"Emphasize the little things," Vernaglia began. He had three tackles against Georgia Tech. "Technique, like hands to the side, keep your feet moving, good eyes. If you emphasize the little things, big things start falling into place.

The whole Irish defense can play a part in not letting the opposing running back get to the corner. Vernaglia said it's more of fundamental thing than a speed thing.

***Georgia Tech ran for an impressive 265 yards against the Irish. On the flip side, the Notre Dame defense held quarterback Taylor Bennett to 11-of-23 passing for 121 yards and zero touchdowns. Yet defensive backs coach Bill Lewis still wasn't pleased.

"We weren't tested," Lewis stated. "They were having too much success running the ball. I came out of the game like everyone else, very disappointed in the way we played as a team and a defensive unit."

The Irish secondary will definitely be tested Saturday. The previous week, Brown used Bennett's name in the same sentence with Tom Brady and Chad Pennington. Wednesday, he said that Penn State's senior quarterback Anthony Morelli is "probably better." The Nittany Lions have five receivers that they play, led by the big three, returning starters Deon Butler, Jordan Norwood, and the always dangerous Derrick Williams.

In the 59-0 season-opening victory over Florida International last weekend, Morelli was 23-of-38 passing for 295 yards and three touchdowns. He hit eight different receivers and did not throw an interception. Norwood's five catches for 92 yards led the way.

"Penn State's receivers are very fast," sophomore cornerback Darrin Walls said. He had two tackles in his first career start against the Yellow Jackets. "They have a lot of athleticism. They throw the ball around so all of our corners are going to get tested. It's just another challenge we have to go out there and defeat."

The Nittany Lions like to line up with three receivers, so expect to see a lot of nickel from the Irish on Saturday.

***Also expect to see senior defensive end Justin Brown. In a questionable decision by the officials, Brown was ejected from last Saturday's game in the first half for activity after a play they thought was extreme. Weis wasn't sure what the rule was, so after the game he went right to the NCAA rulebook, and found out that an ejected player has to miss the next half of football. Since Brown was ejected in the first half, he paid his penalty during the second half against Georgia Tech. If the incident would've happened in the second half, he would've had to sit out the first half against Penn State.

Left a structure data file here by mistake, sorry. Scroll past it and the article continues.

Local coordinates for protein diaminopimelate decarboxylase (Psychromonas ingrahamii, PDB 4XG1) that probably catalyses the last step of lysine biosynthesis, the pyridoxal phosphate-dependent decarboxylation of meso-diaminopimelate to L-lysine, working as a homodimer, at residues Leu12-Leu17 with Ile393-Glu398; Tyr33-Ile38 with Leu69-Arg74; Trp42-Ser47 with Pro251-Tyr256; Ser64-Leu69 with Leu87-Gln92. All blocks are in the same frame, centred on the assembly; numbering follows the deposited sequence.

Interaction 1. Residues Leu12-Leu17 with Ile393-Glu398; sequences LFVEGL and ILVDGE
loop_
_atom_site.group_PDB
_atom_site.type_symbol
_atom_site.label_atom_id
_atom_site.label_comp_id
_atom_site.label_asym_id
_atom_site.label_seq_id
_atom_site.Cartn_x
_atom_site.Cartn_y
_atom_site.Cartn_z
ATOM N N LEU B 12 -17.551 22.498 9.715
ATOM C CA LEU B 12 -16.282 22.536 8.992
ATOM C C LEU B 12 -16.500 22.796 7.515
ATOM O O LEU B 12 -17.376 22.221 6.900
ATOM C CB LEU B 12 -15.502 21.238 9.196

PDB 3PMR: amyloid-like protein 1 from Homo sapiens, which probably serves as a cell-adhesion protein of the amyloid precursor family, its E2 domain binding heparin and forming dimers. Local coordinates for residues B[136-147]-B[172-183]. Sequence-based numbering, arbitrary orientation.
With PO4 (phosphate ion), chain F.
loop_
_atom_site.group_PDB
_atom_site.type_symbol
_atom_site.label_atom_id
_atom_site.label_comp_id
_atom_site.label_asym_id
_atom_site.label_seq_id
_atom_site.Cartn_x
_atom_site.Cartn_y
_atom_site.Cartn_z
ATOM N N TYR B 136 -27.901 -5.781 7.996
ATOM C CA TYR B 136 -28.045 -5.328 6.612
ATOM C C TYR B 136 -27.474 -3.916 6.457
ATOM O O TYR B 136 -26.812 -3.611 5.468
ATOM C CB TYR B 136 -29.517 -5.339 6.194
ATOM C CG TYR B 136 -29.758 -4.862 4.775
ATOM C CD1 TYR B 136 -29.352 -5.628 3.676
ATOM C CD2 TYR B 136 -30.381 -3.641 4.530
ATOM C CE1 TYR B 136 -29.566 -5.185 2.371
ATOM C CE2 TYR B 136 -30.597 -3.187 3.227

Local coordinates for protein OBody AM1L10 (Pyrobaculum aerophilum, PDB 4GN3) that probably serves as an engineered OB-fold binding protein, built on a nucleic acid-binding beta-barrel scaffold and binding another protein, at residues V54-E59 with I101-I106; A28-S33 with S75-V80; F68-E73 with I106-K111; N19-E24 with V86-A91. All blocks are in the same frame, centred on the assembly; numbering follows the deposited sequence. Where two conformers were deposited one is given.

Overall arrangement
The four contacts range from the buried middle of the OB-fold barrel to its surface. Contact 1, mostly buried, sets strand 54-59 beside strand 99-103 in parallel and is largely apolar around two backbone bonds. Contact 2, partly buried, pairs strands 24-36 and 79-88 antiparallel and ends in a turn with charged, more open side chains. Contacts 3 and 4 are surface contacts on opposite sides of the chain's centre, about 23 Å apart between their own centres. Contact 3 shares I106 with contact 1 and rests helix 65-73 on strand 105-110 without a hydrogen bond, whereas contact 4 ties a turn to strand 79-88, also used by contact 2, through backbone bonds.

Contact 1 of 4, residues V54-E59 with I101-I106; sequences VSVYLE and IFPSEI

"The only thing I really have to say about that is, it happened, I've learned from it, really I'm just moving on," Brown explained. He had one tackle before the incident. "It's the past, I'm not worried about that anymore."

***Vernaglia and junior nose tackle Pat Kuntz talked about how the first two practices have gone this week for the defense.

"I feel like we've turned it around completely," Vernaglia said. "There is a lot more energy on the field. People getting after it, people showed some urgency, people were hitting, showing that we don't want to be known as the team that played Georgia Tech. We want to turn it around, we want to be the team that we can be, not the team that we showed everyone on Saturday."

"We've been getting a lot better," added Kuntz, who had two tackles and tipped two passes in his first career start. "We obviously had to from that performance we put in on Saturday.

"Just a lot more intensity on the defensive side of the ball. Being more focused than we were before because we have to play a lot better."